The Philharmonia speakers were first created for the recording and mastering studios at the Philharmonia de Paris concert hall, which was also designed by Nouvel, and boycotted by the architect on its opening night after he claimed it was "not finished".
Nouvel worked with Amadeus engineer and co-founder Michael Deluc to design the 1.6-metre-tall speakers, which feature a wood-encased top half constructed from 547 machined pieces of birch veneer.
The speakers have an internal structure that draws on aircraft manufacturing processes, particularly wing design. The back of each device curves into a point that is shaped like the prow of a ship.
"The distinctive construction technique of Philharmonia helps neutralise standing waves affecting sonic clarity and low-frequency definition, through an extremely complex internal structure using a combination of interlocking panels arranged in two perpendicular planes, each hosting several tuned notch resonators," said Deluc.
Amadeus co-founder Bernard Byk originally trained as an architect, and said the philosophy of the company was about matching sound with space.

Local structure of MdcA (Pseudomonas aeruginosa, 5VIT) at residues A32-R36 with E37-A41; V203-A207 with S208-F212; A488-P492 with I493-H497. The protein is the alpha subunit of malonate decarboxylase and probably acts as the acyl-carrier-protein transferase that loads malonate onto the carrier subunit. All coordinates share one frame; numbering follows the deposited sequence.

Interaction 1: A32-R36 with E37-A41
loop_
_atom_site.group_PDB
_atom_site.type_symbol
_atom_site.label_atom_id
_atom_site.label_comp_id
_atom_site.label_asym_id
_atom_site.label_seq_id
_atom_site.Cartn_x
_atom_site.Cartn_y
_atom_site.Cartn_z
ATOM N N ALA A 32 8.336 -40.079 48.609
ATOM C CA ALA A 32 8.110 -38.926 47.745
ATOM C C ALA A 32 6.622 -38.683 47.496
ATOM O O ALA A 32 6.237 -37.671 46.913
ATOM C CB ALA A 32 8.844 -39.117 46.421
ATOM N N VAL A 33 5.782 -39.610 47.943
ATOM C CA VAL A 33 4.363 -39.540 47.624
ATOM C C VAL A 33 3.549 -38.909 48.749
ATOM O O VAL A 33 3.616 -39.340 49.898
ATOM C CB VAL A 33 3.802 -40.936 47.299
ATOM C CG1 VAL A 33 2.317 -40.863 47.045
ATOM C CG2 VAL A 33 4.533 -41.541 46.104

"Imagine a reference sound system with exceptional design, ergonomics and acoustics, as a kind of consecration," said Byk. "Jean Nouvel's imagination, exuberance and creative genius, combined with Michel Deluc's engineering, brought a brilliant solution to life."
The 2,400 seat Philharmonie de Paris concert hall opened in January, three years after its original completion date. Nouvel won the job to design it in a 2007 competition with a scheme expected to cost €200 million, but the price had almost doubled by 2015.
The centrepiece of the building is the concert hall itself, which features wooden cladding and curving acoustic panels suspended from the ceiling.